You haven’t emailed your email list in while – can you still contact them?

Warren Bardsley

Published: 28 April 2023

What you need to know about Canada’s Anti-Spam Law (CASL).

Canada’s Anti-Spam Law (CASL) is one of the toughest anti-spam laws in the world and has kept email marketers on their toes since its introduction in 2014.
To uphold the CASL regulations, promotional emails must contain the identification of the sender and a valid unsubscribe link. The CASL is also an opt-in law, meaning brands can only send emails to people who have consented to receive their messages. This law applies not only to Canadian brands, but anyone sending any electronic messages to recipients based in Canada.

To better understand CASL, you need to understand two types of consent as defined by the CASL.

1. Expressed Consent: Expressed consent means that an individual has consented (verbally or in writing) to receive emails from your brand. Expressed consent does not expire until the recipient has withdrawn the consent in writing, orally, or through unsubscribing.

2. Implied Consent: Implied consent is based on the existence of a relationship between the sender and the recipient, or on the existence of a specific set of circumstances.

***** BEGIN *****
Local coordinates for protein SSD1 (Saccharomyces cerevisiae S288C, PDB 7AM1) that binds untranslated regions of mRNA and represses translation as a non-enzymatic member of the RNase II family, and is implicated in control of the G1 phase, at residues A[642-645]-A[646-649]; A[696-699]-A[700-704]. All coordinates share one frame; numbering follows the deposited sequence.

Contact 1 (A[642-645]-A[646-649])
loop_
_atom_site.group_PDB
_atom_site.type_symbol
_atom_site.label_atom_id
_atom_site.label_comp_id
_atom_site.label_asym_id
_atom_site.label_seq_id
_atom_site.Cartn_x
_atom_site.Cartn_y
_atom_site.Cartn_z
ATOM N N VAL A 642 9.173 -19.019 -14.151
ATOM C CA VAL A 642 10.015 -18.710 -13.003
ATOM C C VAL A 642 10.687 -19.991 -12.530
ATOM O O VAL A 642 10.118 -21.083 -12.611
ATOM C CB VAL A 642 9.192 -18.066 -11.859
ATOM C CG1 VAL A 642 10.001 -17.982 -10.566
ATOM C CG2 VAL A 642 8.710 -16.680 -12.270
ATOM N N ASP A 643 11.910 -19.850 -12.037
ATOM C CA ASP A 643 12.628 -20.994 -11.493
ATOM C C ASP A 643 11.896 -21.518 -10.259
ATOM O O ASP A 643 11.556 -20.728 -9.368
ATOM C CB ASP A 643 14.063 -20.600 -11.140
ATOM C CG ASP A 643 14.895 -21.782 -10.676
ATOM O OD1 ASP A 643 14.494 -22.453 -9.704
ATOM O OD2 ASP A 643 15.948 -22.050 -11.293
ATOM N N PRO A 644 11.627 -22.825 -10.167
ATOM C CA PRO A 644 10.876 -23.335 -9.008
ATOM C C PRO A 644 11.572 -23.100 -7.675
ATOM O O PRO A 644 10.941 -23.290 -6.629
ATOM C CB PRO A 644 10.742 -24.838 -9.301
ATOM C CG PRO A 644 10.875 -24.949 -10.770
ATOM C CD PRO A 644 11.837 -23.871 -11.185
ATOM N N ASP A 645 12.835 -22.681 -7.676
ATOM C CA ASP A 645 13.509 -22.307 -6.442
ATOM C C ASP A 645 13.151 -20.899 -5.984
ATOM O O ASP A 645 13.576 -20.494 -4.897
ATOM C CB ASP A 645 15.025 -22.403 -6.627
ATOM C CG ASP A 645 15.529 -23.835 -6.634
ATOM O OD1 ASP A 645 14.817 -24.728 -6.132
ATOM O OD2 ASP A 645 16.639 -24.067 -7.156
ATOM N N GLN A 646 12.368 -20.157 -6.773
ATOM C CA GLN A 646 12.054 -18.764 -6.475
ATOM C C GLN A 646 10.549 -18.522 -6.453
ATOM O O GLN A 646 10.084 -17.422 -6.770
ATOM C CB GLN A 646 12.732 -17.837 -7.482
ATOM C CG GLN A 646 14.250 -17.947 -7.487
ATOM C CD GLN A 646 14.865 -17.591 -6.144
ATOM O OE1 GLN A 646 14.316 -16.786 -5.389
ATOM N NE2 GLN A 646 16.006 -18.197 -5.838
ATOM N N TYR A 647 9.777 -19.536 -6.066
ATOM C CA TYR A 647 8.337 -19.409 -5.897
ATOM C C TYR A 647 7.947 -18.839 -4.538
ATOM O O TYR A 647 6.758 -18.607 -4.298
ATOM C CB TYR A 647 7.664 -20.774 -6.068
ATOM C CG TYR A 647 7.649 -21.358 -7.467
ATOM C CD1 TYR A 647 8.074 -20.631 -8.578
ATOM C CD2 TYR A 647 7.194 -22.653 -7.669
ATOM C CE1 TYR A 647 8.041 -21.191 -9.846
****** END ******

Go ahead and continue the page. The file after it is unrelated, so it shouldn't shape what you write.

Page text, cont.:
For example, if a customer has made a purchase or an inquiry about your product or services, the CASL considers this as implied consent and allows you to send promotional messages. However, unlike expressed consent, implied consent expires after a set amount of time. For purchases, implied consent is valid for 2 years. For inquiries regarding products or services, the consent is valid for only 6 months. If the subscriber does not “renew” the implied consent during this period, by purchasing from you or inquiring again, the implied consent expires. In this case, you will no longer be able to send marketing communications to this subscriber.

The CASL requires you to keep records of consent received from subscribers, including information about when and where consent was obtained. If a lawsuit is challenged in court, the burden of proving consent is always on the sender. Tracking consent dates and expiration dates is critical, especially if your marketing relies on implied consent.
Violations of the CASL can result in fines of $200 per violation and up to $1 million per day. Penalties have far exceeded fines seen in the past.

What does this mean for you?

Collecting expressed consent through your email marketing software is extremely important for today’s email marketers. You also need to divide your list into categories depending on what kind of consent your contacts have expressed – and to keep that list up to date based on when you are legally allowed to email them.

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